I love doing what I do. I love asking questions. I love being in the mix.
~ Larry King
Asking questions, the right ones, at the right moment, is one of the core skills of a great business analyst.
How can you ensure that you’ve covered all the bases during your analysis when it comes to asking all the required questions? One question, might be a tipping point to truth. Have you asked that? What holds you back from asking a question or questions? Fear? Bias? Reason?
There is an art and science to asking questions though. I think the art of asking questions improves with experience and once you know the proper science behind it.
In this enlightening episode Laura Brandenburg shares with us some incredibly useful insights on how to approach asking all the questions in a project. After all, we are all truth seekers looking to uncover the final iota of it with the last question standing! Click to continue
Requirements are the cornerstone of a Business Analyst’s work. Requirements are elicited, defined, communicated, validated, documented, modeled, baselined, categorized, interpreted, analyzed, traced, managed and changed.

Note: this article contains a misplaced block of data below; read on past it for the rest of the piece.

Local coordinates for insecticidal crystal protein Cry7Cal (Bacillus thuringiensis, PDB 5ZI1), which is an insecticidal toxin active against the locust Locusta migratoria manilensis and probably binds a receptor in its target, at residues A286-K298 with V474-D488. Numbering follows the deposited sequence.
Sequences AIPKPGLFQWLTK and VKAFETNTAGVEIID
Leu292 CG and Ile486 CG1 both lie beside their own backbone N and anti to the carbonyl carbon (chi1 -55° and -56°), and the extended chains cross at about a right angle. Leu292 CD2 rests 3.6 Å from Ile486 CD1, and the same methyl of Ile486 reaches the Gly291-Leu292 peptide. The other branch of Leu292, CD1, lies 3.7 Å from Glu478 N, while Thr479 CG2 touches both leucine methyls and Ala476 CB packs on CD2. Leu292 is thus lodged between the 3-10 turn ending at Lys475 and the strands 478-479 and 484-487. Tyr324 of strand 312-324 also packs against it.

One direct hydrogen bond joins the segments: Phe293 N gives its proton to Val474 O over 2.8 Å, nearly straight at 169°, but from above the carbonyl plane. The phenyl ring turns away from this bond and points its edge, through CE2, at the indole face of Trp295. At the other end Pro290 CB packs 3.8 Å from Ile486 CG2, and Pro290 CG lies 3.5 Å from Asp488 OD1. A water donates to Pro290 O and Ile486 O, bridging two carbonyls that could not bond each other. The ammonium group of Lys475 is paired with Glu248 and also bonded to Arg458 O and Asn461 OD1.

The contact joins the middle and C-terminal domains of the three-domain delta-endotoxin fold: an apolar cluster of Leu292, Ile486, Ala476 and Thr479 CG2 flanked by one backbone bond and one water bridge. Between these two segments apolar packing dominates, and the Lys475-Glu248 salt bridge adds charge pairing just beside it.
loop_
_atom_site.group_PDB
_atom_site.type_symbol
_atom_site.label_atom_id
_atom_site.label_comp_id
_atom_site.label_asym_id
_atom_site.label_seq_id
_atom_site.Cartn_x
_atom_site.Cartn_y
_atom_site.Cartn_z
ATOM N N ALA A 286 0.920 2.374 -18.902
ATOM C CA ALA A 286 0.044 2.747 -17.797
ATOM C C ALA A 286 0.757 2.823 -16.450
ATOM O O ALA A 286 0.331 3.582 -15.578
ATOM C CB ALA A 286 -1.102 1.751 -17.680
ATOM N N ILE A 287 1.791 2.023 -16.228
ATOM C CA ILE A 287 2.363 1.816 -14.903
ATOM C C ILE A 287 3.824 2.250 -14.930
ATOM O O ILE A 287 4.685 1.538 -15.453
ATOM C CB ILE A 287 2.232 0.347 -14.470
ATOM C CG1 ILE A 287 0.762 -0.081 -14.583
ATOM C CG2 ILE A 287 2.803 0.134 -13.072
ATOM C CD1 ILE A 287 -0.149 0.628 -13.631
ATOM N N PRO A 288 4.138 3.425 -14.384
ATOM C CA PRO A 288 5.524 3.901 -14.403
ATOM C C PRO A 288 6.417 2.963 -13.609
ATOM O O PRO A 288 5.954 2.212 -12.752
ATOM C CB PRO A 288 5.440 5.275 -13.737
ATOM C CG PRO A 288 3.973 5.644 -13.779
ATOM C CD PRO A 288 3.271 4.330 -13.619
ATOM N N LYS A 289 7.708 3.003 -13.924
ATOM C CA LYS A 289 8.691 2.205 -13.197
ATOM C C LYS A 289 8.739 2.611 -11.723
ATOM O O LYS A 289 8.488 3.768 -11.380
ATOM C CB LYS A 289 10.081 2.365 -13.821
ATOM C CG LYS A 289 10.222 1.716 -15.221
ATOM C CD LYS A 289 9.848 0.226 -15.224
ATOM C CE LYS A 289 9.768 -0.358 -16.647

Requirements are the “necessary and sufficient properties of a business system that will ensure the business goals and objectives are met”. Getting It Right, Business Requirements Analysis Tools and Techniques provides an excellent overview of the process of requirements analysis and the tools and techniques to adequately analyze and manage requirements. It is one of a volume of books in the Business Analysis Essential Library series.
Of all the Business Analysis related books I have read, Seven Steps to Mastering Business Analysis stands out as one of my favourites.
This book provides a clear understanding about the role and work of a Business Analyst and the value the role provides. Divided into seven chapters, the book details the steps to mastering the skills of a Business Analyst while also providing practical insightful advice. The book outlines key knowledge areas, analysis techniques and strategies and applies them to real project scenarios.
If you are a practicing business analyst, you will eventually be asking yourself this question. The truth is, you already know a number of reasons why you should be certified. There are also some things that you might not know. We’ll touch on both of these later, but first let’s talk about the about some certification myths.
We have all heard this one before. “I met Frank, who is a CBAP, and I was not impressed. I already know more about Use Cases that he does, so clearly Click to continue